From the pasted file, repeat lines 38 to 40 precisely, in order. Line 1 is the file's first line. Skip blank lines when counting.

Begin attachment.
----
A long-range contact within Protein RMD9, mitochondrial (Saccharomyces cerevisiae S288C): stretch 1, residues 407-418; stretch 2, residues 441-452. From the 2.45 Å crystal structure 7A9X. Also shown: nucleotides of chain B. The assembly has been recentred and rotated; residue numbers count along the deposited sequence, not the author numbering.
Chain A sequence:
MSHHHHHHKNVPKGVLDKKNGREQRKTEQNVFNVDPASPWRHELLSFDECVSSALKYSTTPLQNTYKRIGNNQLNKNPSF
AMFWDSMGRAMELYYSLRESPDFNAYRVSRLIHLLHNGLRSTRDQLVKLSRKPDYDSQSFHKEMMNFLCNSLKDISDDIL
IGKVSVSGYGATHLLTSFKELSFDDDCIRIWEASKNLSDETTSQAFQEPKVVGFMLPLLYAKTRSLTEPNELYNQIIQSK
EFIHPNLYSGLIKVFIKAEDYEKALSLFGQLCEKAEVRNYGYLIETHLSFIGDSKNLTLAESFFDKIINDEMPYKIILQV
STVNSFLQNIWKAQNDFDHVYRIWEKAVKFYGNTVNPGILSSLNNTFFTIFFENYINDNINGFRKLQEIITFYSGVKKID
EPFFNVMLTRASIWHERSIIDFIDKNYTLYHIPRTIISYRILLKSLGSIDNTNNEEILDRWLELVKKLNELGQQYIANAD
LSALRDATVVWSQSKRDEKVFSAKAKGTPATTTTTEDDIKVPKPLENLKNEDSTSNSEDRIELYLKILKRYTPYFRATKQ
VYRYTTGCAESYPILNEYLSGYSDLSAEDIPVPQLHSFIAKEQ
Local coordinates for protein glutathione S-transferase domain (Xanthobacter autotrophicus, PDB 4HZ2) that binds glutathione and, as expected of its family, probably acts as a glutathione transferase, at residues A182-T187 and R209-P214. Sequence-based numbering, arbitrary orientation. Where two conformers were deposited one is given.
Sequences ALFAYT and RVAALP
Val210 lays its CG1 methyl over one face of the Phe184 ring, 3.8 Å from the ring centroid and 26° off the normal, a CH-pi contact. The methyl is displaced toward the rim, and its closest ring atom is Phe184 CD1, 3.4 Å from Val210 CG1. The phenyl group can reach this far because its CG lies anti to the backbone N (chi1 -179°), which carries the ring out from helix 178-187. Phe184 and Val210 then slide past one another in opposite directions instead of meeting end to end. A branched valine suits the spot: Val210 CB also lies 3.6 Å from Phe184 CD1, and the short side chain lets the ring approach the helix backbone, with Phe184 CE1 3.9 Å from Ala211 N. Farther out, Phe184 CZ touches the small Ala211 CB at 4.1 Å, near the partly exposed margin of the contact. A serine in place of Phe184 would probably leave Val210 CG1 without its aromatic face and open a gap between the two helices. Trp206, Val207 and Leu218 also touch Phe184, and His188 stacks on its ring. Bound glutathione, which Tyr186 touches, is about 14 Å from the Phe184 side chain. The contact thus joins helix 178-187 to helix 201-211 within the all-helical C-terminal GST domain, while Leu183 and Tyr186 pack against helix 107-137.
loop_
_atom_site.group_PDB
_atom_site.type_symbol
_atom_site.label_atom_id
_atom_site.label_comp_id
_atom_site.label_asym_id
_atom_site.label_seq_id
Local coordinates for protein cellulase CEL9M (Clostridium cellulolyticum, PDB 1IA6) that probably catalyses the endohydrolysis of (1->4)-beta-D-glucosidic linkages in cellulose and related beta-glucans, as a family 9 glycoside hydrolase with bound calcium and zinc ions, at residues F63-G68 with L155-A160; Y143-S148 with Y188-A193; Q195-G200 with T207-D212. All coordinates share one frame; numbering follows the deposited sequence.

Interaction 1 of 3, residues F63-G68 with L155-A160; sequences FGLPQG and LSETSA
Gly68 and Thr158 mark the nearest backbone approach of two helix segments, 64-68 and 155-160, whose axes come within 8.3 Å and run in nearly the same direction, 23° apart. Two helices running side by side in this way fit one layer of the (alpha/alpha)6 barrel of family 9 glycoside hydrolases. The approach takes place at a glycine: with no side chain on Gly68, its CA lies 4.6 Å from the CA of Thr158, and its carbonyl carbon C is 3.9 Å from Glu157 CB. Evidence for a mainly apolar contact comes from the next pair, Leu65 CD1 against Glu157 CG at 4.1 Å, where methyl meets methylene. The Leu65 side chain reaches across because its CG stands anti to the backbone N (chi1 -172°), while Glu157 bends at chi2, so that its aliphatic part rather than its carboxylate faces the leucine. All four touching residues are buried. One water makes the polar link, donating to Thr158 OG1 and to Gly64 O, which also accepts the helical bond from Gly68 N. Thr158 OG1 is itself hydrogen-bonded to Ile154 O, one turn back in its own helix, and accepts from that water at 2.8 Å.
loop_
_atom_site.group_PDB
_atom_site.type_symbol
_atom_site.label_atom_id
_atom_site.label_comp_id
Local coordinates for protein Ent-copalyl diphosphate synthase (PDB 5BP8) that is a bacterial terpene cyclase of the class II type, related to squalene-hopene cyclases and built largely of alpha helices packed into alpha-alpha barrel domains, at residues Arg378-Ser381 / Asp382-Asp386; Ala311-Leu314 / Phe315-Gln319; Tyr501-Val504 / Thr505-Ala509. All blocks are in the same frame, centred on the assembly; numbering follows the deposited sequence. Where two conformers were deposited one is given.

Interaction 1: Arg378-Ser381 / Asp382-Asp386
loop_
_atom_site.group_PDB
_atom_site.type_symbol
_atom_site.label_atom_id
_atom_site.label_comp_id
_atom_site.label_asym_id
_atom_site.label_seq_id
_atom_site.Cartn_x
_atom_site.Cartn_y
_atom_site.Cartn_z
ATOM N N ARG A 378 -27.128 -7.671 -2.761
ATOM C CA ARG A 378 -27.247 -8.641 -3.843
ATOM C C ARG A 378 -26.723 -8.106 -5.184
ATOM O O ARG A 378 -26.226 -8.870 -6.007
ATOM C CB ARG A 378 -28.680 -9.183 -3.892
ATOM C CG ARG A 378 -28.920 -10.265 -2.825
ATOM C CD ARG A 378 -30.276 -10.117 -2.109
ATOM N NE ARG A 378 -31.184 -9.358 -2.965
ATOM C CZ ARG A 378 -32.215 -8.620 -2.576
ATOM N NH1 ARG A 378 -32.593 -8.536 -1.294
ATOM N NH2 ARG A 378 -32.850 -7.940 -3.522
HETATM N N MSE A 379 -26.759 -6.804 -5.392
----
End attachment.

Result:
_atom_site.Cartn_x
_atom_site.Cartn_y
_atom_site.Cartn_z